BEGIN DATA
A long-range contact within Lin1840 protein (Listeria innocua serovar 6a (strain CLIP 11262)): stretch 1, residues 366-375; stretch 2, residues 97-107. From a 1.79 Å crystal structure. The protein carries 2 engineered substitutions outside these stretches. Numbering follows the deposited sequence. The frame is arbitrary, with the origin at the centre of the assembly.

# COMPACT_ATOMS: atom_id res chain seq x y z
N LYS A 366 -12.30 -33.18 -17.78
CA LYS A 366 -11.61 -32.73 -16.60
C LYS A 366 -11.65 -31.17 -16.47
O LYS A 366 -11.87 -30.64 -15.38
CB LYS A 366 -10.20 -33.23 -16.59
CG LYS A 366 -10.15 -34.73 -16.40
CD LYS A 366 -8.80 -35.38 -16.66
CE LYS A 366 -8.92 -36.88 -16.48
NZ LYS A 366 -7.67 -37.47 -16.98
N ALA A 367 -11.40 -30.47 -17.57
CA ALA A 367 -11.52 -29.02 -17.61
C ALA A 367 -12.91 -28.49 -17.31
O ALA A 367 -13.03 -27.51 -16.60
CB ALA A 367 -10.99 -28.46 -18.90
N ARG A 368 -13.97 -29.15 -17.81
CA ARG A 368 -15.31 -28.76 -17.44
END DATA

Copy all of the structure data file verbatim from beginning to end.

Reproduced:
A long-range contact within Lin1840 protein (Listeria innocua serovar 6a (strain CLIP 11262)): stretch 1, residues 366-375; stretch 2, residues 97-107. From a 1.79 Å crystal structure. The protein carries 2 engineered substitutions outside these stretches. Numbering follows the deposited sequence. The frame is arbitrary, with the origin at the centre of the assembly.

# COMPACT_ATOMS: atom_id res chain seq x y z
N LYS A 366 -12.30 -33.18 -17.78
CA LYS A 366 -11.61 -32.73 -16.60
C LYS A 366 -11.65 -31.17 -16.47
O LYS A 366 -11.87 -30.64 -15.38
CB LYS A 366 -10.20 -33.23 -16.59
CG LYS A 366 -10.15 -34.73 -16.40
CD LYS A 366 -8.80 -35.38 -16.66
CE LYS A 366 -8.92 -36.88 -16.48
NZ LYS A 366 -7.67 -37.47 -16.98
N ALA A 367 -11.40 -30.47 -17.57
CA ALA A 367 -11.52 -29.02 -17.61
C ALA A 367 -12.91 -28.49 -17.31
O ALA A 367 -13.03 -27.51 -16.60
CB ALA A 367 -10.99 -28.46 -18.90
N ARG A 368 -13.97 -29.15 -17.81
CA ARG A 368 -15.31 -28.76 -17.44